What are the benefits of yoga for men?

Men benefit from yoga just as much as women do!
Men benefit from yoga just as much as women do!

Most men think a workout includes a set of heavy barbells, but there several good reasons for them to join the seas of Lululemon pants and ponytails in a local yoga class.

Less than one in five people in any given yoga class in the United States is male, according to Yoga Journal's Yoga in America 2012 survey. [Source: Yoga Journal]


Men's reasons for not coming to the mat include inflexibility, intimidation, or a preference for faster, more competitive, or more traditionally guy-centric sports. But if they gave it a try, these yoga-averse men might find that they can benefit from a regular practice in lots of ways; in fact, (don't tell their friends,) they might even enjoy it!

The benefits of yoga for men are, really, the same as the benefits for women: increased flexibility and strength, stress relief, and a sculpted core, to name a few. But because men are built differently -- and think differently -- than women, they may approach the practice for largely different reasons.

"I think a lot of men conceive yoga practice as easy," says Laura Burkhart, a yoga instructor in San Francisco. "They think we just sit and meditate. But once they come to a class, they actually find that it's more challenging than they expected and that it really does make them feel good."

Unlike other workouts that may target specific body parts, yoga is a full-body workout, strengthening and stretching nearly every muscle in your body. And for men that enjoy other sports, yoga can prevent muscle soreness, improve focus and boost energy. No wonder professional athletes like LeBron James and Ray Lewis and even entire professional sports teams have been perfecting their practice.

Another big benefit of yoga, for both sexes, is the fact that it can help prevent injury in other sports. "If men do other activities, like baseball, running, cycling, weight-lifting, they've probably got tight hamstrings, tight hips, you name it," Burkhart adds. "They'll find that yoga can help them stretch out those areas so that they're better prepared and less likely to hurt themselves later on."

Yoga pro Baron Baptiste agrees that men tend to suffer from tightness in the hips and hamstrings, and in the shoulders and intercostal muscles around the rib cage, as well. And even men who strength train often miss hard-to-tone muscles, like the lower back and knees. [Source: Greenfield] Yoga can help address these areas, either on its own or as a compliment to any training routine.


Weighing the Risks and Finding a Class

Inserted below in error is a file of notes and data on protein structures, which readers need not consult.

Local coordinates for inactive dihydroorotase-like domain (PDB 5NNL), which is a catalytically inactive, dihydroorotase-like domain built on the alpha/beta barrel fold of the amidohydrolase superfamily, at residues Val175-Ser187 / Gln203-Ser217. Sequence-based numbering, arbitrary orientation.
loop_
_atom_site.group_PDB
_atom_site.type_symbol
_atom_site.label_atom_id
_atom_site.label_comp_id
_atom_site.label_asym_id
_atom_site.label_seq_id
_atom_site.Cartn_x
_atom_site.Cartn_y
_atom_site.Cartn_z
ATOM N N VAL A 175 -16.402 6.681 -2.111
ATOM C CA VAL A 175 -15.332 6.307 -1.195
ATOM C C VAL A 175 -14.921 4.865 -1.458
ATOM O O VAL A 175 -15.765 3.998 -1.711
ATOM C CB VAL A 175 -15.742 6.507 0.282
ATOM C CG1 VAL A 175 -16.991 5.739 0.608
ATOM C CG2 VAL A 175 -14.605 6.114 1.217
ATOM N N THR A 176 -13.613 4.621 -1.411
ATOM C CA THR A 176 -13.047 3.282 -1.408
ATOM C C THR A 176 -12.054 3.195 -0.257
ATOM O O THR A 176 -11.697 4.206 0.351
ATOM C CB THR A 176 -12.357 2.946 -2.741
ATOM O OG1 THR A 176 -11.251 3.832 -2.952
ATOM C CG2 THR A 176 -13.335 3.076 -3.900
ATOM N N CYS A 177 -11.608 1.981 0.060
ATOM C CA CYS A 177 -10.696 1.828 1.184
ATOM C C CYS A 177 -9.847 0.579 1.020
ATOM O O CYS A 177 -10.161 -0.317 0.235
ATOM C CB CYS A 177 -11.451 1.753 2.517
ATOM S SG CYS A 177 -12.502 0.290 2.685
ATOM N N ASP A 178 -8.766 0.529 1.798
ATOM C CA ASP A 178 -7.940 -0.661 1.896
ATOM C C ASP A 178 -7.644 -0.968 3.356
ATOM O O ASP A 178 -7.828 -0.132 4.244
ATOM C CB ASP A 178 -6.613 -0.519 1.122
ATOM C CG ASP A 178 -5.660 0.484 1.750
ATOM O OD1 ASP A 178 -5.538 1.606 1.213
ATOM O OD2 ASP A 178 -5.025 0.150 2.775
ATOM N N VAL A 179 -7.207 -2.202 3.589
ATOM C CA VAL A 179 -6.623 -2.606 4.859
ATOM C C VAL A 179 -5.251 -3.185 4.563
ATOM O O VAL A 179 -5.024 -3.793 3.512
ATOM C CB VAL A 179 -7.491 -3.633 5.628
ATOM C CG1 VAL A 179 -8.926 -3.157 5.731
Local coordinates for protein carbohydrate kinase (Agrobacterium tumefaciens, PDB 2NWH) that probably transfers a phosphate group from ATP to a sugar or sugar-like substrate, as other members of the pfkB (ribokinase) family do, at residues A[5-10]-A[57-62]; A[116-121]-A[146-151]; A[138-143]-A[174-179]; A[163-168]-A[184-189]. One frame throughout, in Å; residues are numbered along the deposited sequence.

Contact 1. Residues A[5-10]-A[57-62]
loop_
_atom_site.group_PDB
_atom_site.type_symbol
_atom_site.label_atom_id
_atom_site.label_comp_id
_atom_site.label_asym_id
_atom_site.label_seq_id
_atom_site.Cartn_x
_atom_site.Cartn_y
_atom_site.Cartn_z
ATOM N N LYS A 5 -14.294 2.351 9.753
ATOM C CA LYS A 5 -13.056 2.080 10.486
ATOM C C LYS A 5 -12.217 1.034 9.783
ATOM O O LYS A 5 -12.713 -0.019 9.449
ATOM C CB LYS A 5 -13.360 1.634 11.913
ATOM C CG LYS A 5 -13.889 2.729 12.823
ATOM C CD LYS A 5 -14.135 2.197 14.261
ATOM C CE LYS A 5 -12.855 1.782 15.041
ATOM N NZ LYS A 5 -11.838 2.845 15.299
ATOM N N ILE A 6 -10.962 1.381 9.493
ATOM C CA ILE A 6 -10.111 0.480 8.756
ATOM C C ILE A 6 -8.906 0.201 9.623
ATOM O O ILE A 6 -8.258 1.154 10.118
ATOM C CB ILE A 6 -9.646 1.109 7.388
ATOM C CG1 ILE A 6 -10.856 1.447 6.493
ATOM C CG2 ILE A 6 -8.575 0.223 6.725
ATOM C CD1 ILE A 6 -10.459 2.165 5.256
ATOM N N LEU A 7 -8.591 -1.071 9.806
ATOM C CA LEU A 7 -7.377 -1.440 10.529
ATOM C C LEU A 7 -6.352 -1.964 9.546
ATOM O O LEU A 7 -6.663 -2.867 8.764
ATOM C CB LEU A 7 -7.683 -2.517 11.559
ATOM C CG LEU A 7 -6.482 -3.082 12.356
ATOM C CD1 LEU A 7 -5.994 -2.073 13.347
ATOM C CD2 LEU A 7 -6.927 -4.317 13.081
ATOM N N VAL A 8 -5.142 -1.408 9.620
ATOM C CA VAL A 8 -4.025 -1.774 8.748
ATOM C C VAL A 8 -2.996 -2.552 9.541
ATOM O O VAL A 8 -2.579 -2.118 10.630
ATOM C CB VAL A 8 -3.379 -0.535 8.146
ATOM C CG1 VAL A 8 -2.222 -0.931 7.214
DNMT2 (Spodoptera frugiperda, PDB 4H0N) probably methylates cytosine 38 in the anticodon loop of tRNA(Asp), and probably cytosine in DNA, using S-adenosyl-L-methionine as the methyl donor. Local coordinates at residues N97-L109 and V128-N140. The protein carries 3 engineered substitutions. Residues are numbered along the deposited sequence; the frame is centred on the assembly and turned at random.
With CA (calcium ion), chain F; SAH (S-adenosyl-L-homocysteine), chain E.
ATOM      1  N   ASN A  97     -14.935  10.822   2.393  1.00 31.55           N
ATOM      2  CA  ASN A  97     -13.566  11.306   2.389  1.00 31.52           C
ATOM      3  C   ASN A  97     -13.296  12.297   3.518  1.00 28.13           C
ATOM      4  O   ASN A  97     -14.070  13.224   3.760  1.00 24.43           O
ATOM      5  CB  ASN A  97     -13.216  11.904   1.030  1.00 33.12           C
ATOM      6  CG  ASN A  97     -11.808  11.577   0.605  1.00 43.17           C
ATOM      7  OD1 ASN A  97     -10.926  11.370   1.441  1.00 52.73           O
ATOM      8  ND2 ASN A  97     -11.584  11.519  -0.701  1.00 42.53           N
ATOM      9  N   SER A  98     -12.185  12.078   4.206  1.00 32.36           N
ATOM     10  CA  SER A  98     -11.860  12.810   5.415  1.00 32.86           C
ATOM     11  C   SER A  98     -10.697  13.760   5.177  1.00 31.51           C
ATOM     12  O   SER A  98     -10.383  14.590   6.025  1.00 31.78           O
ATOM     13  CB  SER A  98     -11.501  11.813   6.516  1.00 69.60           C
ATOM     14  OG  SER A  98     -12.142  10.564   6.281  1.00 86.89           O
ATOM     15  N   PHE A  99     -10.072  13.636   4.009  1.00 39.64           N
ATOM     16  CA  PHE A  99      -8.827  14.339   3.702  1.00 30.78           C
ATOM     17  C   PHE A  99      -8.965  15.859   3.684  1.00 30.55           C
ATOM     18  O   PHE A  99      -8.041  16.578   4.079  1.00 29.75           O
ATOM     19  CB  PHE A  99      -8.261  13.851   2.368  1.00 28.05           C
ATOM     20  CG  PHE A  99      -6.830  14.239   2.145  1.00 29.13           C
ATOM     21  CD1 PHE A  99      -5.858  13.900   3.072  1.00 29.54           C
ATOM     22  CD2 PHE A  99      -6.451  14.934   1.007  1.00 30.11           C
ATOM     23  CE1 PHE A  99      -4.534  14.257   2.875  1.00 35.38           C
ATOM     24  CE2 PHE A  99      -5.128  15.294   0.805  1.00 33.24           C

Yoga, like any sport, doesn't come without its risks, however. And some research suggests that the risks to men could actually be greater than those to women. When New York Times reporter William J. Broad, author of "The Science of Yoga: The Risks and the Rewards," began reading mail from readers about his book, he realized that many more men were writing in with tales of yoga injuries than women.

When he investigated, he found that although men made up about 16 percent of the yoga population they seemed to account for between 24 and 30 percent of injuries occurring during yoga practice -- injuries like torn muscles, damaged ligaments, broken bones and dislocations. One instructor told him that because men have more muscle than women, "they can thus force themselves into challenging poses they might otherwise find impossible." Unfortunately, that can also lead to pain, muscle strain and injury. Broad also found a wide body of evidence citing the inert flexibility differences between men and women, specifically in the pelvis area. [Source: Broad]


One way for men to avoid particularly strenuous and potentially dangerous poses is to attend classes designed just for men. Some cities have guy-only studios, such as YoGuy in Vancouver, Canada; Broga, in Martha's Vineyard, New York City, San Diego, and Manitoba, Canada; and Le Male Yoga in New York City.

If you can't find a male-focused class near you, however, don't be discouraged. The number of men in yoga classes is on the rise, and most instructors are happy to have a better gender balance in their studios. Introduce yourself to your instructor before class and mention any injuries, concerns, or flexibility issues you have. He or she will be able to suggest modifications to any postures that might be too difficult, so you can have a safe and enjoyable workout.


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  • Broad, William J. "The Perils of Yoga." New York Times. December 22, 2012. (June 2, 2013) http://www.nytimes.com/2012/12/23/sunday-review/the-perils-of-yoga-for-men.html
  • Broga. (June 3, 2013) http://brogayoga.com
  • Burkhart, Laura. Founder, Yoga Reach International, and yoga instructor. Personal interview. March 21, 2013.
  • Greenfield, Paige. "The 10 Best Poses for Men." Men's Health. (June 2, 2013) http://www.menshealth.com/yoga/basics/10_best_poses_for_men.php
  • Hobday, Erin. "A First-Timer's Guide to Yoga." Men's Health. (June 2, 2013) http://www.menshealth.com/yoga/basics/first_timers_guide_to_yoga.php
  • Le Male Yoga. (June 3, 2013) http://www.lemaleyoga.com/
  • Miller, Tracy. "Yoga for Bros: As More Men Try Yoga, Retailers Roll Out Guy-Centric Yoga Products." New York Daily News. February 26, 2013. (June 2, 2013) http://www.nydailynews.com/life-style/health/yoga-bros-retailers-roll-guy-centric-yoga-products-article-1.1274203
  • Tilin, Andrew. "The Man Factor." Yoga Journal. (June 2, 2013) http://www.yogajournal.com/practice/2804
  • Tilin, Andrew. "Where Are All the Men?" Yoga Journal. (June 2, 2013) http://www.yogajournal.com/lifestyle/2585
  • Yoga Journal. "Yoga in America Study 2012" (June 2, 2013) http://www.yogajournal.com/press/press_release/40
  • YoGuy (June 3, 2013) http://yoguy.ca/